We have clients, both employers and individuals, who want their relationship to be one of self-employment, rather than employment. This is because the employment relationship is more highly regulated (and so more costly) than self-employment; and self-employment may have tax advantages for both parties. But employment status can be complicated.
The Supreme Court last year, in Autoclenz Lyd v Belcher  ICR 1157, made clear that written contractual terms inconsistent with ‘employee’ status may be disregarded where they do not reflect the parties’ actual agreement. Hence a clause negating any obligation on car valets to provide personal service was ignored in deciding whether they were employees.
Now, the Employment Appeal Tribunal (‘EAT’), in Quashie v Stringfellow Restaurants Limited UKEAT/0289/11/RN, has ruled that an exotic dancer was an employee and, therefore, eligible to bring an unfair dismissal claim. She would, incidentally, also be able to claim holiday pay and other employment rights.
This judgement has come as a big surprise to the entertainment industry and many outside it. It will affect the employment rights of thousands of dancers across the UK, in an industry previously largely free of employment regulation.
For there to be an employment relationship, the cases establish that there are three essential ingredients:
- the employee must perform the service personally (and not, for example, through a substitute or limited company);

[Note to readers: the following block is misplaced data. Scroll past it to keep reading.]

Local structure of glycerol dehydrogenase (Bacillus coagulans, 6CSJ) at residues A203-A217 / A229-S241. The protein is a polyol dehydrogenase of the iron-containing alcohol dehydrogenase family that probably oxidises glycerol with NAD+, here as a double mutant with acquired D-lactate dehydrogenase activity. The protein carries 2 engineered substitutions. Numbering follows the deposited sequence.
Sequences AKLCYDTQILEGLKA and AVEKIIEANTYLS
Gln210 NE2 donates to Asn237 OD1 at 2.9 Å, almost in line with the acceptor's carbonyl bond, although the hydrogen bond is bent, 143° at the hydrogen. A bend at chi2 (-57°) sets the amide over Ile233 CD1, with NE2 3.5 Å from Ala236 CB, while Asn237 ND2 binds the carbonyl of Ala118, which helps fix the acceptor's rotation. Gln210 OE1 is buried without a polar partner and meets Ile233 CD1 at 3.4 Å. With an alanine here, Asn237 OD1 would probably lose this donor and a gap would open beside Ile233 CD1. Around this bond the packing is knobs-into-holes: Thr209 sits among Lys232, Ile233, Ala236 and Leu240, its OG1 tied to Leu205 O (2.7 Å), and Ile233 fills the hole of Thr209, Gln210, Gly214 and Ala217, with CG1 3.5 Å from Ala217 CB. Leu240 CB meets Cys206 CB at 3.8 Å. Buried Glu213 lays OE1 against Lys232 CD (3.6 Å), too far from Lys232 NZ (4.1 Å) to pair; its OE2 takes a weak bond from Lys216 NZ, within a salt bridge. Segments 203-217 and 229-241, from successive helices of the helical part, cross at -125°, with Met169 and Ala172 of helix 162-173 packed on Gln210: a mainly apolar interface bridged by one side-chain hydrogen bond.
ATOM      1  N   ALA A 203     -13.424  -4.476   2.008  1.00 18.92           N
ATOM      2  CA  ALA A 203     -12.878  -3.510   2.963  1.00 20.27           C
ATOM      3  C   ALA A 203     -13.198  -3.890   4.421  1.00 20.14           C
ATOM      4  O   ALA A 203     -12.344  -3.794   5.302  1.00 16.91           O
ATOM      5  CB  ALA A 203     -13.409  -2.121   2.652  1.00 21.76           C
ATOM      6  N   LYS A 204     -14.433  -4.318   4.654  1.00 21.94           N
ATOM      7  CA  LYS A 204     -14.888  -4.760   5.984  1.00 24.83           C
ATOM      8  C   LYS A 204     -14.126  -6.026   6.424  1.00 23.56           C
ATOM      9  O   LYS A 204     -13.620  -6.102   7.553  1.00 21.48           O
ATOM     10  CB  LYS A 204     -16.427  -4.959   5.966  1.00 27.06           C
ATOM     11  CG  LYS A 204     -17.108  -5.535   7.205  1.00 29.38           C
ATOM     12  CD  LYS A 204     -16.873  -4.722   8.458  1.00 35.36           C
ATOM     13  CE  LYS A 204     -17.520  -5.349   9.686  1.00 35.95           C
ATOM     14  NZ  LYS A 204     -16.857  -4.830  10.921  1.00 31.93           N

- there must be a sufficient degree of control by the employer; and
- there must be a mutuality of obligation, whereby the employer must supply work and the employee do work.
If any one of these three elements is missing, the individual is not an employee.
The employment tribunal decided that Miss Quashie ticked the first two boxes. She was required to work personally and there was sufficient control by Stringfellows over how she provided her services, as she was required to comply with strict ‘club rules’. The employment tribunal found, however, that there was not the necessary mutuality of obligation to sustain an employment relationship.
The EAT disagreed. Ms Quashie was employed even when she was not working because she had contractual obligations to attend work, to notify Stringfellows of holidays and to attend weekly meetings without pay. She was an employee.
This case is particularly useful in exploring what ‘mutuality of obligation’ really means and will make it more difficult for employers and individuals, where the service is personal and there is a high degree of control, to escape the ‘employment’ net.
If you are an employer or individual at risk, please give me a ring.